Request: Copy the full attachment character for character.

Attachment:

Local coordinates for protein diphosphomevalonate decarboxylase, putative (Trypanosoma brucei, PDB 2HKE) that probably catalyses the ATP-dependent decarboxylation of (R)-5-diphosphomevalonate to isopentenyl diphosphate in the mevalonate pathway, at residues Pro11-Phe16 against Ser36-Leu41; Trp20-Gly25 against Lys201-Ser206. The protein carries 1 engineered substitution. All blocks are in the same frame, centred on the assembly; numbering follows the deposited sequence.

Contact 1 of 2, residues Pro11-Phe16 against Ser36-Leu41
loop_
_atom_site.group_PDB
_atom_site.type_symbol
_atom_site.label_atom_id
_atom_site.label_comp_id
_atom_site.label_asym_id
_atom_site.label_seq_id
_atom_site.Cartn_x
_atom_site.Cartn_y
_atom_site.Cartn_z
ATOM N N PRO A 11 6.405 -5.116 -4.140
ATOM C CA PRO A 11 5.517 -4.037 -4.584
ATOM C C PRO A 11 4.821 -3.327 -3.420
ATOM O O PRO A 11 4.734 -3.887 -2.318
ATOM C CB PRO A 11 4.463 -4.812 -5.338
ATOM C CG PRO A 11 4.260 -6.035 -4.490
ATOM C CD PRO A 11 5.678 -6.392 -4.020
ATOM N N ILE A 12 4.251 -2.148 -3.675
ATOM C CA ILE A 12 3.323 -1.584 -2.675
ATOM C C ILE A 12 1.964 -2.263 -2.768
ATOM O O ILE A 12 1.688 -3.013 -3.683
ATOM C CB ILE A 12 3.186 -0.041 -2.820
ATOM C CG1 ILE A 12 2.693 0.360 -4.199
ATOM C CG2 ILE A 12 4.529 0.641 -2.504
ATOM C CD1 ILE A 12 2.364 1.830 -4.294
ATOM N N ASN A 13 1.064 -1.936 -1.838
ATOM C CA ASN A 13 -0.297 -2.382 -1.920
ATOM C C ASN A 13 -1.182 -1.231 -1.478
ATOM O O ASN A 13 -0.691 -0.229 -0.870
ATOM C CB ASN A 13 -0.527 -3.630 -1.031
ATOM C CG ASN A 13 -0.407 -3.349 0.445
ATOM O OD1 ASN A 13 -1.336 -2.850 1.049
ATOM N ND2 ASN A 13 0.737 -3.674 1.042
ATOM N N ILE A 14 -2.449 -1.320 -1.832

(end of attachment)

Local coordinates for protein diphosphomevalonate decarboxylase, putative (Trypanosoma brucei, PDB 2HKE) that probably catalyses the ATP-dependent decarboxylation of (R)-5-diphosphomevalonate to isopentenyl diphosphate in the mevalonate pathway, at residues Pro11-Phe16 against Ser36-Leu41; Trp20-Gly25 against Lys201-Ser206. The protein carries 1 engineered substitution. All blocks are in the same frame, centred on the assembly; numbering follows the deposited sequence.

Contact 1 of 2, residues Pro11-Phe16 against Ser36-Leu41
loop_
_atom_site.group_PDB
_atom_site.type_symbol
_atom_site.label_atom_id
_atom_site.label_comp_id
_atom_site.label_asym_id
_atom_site.label_seq_id
_atom_site.Cartn_x
_atom_site.Cartn_y
_atom_site.Cartn_z
ATOM N N PRO A 11 6.405 -5.116 -4.140
ATOM C CA PRO A 11 5.517 -4.037 -4.584
ATOM C C PRO A 11 4.821 -3.327 -3.420
ATOM O O PRO A 11 4.734 -3.887 -2.318
ATOM C CB PRO A 11 4.463 -4.812 -5.338
ATOM C CG PRO A 11 4.260 -6.035 -4.490
ATOM C CD PRO A 11 5.678 -6.392 -4.020
ATOM N N ILE A 12 4.251 -2.148 -3.675
ATOM C CA ILE A 12 3.323 -1.584 -2.675
ATOM C C ILE A 12 1.964 -2.263 -2.768
ATOM O O ILE A 12 1.688 -3.013 -3.683
ATOM C CB ILE A 12 3.186 -0.041 -2.820
ATOM C CG1 ILE A 12 2.693 0.360 -4.199
ATOM C CG2 ILE A 12 4.529 0.641 -2.504
ATOM C CD1 ILE A 12 2.364 1.830 -4.294
ATOM N N ASN A 13 1.064 -1.936 -1.838
ATOM C CA ASN A 13 -0.297 -2.382 -1.920
ATOM C C ASN A 13 -1.182 -1.231 -1.478
ATOM O O ASN A 13 -0.691 -0.229 -0.870
ATOM C CB ASN A 13 -0.527 -3.630 -1.031
ATOM C CG ASN A 13 -0.407 -3.349 0.445
ATOM O OD1 ASN A 13 -1.336 -2.850 1.049
ATOM N ND2 ASN A 13 0.737 -3.674 1.042
ATOM N N ILE A 14 -2.449 -1.320 -1.832